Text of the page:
How businesses can unlock value through decarbonization opportunities
Early movers that are able to lead industrialization and commercial adoption of decarbonization solutions are likely to create and capture value from this transition. Among the hundreds of possible business opportunities in decarbonizing the built environment, we have highlighted 17 that could deliver significant value for ecosystem players (Exhibit 3). Industry incumbents and disruptors could act upon these opportunities to accelerate adoption, application, and scaling of levers before 2030.
The value-generating potential of these levers extends across the entire built-environment ecosystem, from real estate owners and developers, to investors, construction companies, material manufacturers, and design and engineering firms. Capturing these opportunities could require industry players to assess their existing capabilities, design future potential operating models, and build green businesses to develop new capabilities. For instance, engineering, procurement, and construction (EPC) firms have an opportunity to design, develop, and implement carbon capture, utilization, and storage (CCUS) solutions for cement plants and high-emitting industrial clusters. And real estate developers, investors, and financiers can generate value by turning existing assets into green assets and setting specifications for green solutions and materials to drive offtake.
For many of these opportunities, players should consider acting together to realize maximum value. Collaboration across the value chain will likely be critical for success, even among competitors. For example, multiple real estate companies could collectively commit to procuring and installing low-carbon building materials, technologies, and services, thereby creating demand, increasing cost competitiveness through scale, and enabling investments thanks to reduced commercial risk.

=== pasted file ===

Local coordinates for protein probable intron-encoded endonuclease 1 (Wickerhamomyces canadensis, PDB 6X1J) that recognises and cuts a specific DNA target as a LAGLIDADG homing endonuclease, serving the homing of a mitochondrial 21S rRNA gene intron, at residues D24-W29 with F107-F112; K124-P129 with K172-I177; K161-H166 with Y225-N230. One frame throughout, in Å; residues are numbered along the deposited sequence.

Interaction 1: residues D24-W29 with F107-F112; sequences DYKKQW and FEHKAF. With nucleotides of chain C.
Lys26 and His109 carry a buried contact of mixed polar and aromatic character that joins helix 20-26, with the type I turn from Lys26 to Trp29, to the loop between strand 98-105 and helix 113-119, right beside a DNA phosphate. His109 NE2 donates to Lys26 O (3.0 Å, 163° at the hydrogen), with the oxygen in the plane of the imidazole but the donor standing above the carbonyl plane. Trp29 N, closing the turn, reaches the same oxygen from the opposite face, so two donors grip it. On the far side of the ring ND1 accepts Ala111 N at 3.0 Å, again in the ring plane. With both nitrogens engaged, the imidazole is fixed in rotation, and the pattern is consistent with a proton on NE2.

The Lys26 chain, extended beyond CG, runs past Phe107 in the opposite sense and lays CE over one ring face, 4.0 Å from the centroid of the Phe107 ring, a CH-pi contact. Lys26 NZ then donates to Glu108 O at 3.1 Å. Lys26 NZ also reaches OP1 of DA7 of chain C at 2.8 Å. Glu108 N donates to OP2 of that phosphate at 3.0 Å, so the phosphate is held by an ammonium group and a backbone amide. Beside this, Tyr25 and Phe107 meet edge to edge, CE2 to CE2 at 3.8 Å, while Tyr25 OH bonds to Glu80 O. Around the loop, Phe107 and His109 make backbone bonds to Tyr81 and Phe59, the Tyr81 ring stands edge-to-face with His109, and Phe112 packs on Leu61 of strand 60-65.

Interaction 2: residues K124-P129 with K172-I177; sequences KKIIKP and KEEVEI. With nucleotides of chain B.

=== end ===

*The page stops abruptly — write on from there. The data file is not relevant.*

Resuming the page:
In addition to horizontal collaboration, players in the built-environment ecosystem will likely need to create partnerships vertically throughout the value chain. Both new and incumbent manufacturers of materials and technologies (such as low-carbon insulation and engineered wood) can adopt best practices regarding process decarbonization and commercialization. They can also proactively approach and educate real estate developers to create demand. To support these decarbonization efforts, investors and financiers could identify high-potential suppliers and partner with forward-leaning real estate players to develop and provide competitive financing solutions.
The need to decarbonize the built environment is urgent, and significant progress can be made with technologies, materials, and solutions that are available today and are proven to have strong decarbonization potential. If ecosystem players can move quickly to assess which green businesses to build or fund, which business models could help create scale, and which partnerships would be beneficial, they are likely to capture economic benefits from opportunities that are executable in the near term.